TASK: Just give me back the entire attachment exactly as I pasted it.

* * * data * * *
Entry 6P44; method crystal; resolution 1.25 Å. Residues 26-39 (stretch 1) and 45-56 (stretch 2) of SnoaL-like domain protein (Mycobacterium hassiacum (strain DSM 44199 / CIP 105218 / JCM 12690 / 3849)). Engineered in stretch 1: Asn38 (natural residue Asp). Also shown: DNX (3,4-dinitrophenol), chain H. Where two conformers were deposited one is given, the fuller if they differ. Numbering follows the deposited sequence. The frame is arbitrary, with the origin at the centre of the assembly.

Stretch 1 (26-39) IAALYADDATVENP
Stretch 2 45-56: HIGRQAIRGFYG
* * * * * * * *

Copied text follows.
Entry 6P44; method crystal; resolution 1.25 Å. Residues 26-39 (stretch 1) and 45-56 (stretch 2) of SnoaL-like domain protein (Mycobacterium hassiacum (strain DSM 44199 / CIP 105218 / JCM 12690 / 3849)). Engineered in stretch 1: Asn38 (natural residue Asp). Also shown: DNX (3,4-dinitrophenol), chain H. Where two conformers were deposited one is given, the fuller if they differ. Numbering follows the deposited sequence. The frame is arbitrary, with the origin at the centre of the assembly.

Stretch 1 (26-39) IAALYADDATVENP
Stretch 2 45-56: HIGRQAIRGFYG